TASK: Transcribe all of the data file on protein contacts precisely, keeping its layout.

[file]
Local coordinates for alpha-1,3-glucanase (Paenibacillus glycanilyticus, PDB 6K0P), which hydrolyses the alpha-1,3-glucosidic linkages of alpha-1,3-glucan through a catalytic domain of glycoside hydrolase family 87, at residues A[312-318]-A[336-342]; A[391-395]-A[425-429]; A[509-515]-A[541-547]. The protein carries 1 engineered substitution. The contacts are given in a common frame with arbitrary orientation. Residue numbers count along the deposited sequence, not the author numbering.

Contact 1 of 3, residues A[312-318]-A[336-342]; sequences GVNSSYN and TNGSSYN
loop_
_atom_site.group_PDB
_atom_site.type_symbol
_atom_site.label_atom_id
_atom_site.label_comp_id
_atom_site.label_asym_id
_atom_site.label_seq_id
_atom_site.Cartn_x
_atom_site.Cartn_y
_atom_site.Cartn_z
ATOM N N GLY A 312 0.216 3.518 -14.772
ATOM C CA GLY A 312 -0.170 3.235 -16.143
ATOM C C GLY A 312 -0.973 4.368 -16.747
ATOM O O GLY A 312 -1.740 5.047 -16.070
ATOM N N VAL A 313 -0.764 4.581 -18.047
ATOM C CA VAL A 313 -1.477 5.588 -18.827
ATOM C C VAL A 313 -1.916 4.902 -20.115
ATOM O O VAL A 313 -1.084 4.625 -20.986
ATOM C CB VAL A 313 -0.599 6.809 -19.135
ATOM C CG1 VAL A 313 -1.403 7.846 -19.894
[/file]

Local coordinates for alpha-1,3-glucanase (Paenibacillus glycanilyticus, PDB 6K0P), which hydrolyses the alpha-1,3-glucosidic linkages of alpha-1,3-glucan through a catalytic domain of glycoside hydrolase family 87, at residues A[312-318]-A[336-342]; A[391-395]-A[425-429]; A[509-515]-A[541-547]. The protein carries 1 engineered substitution. The contacts are given in a common frame with arbitrary orientation. Residue numbers count along the deposited sequence, not the author numbering.

Contact 1 of 3, residues A[312-318]-A[336-342]; sequences GVNSSYN and TNGSSYN
loop_
_atom_site.group_PDB
_atom_site.type_symbol
_atom_site.label_atom_id
_atom_site.label_comp_id
_atom_site.label_asym_id
_atom_site.label_seq_id
_atom_site.Cartn_x
_atom_site.Cartn_y
_atom_site.Cartn_z
ATOM N N GLY A 312 0.216 3.518 -14.772
ATOM C CA GLY A 312 -0.170 3.235 -16.143
ATOM C C GLY A 312 -0.973 4.368 -16.747
ATOM O O GLY A 312 -1.740 5.047 -16.070
ATOM N N VAL A 313 -0.764 4.581 -18.047
ATOM C CA VAL A 313 -1.477 5.588 -18.827
ATOM C C VAL A 313 -1.916 4.902 -20.115
ATOM O O VAL A 313 -1.084 4.625 -20.986
ATOM C CB VAL A 313 -0.599 6.809 -19.135
ATOM C CG1 VAL A 313 -1.403 7.846 -19.894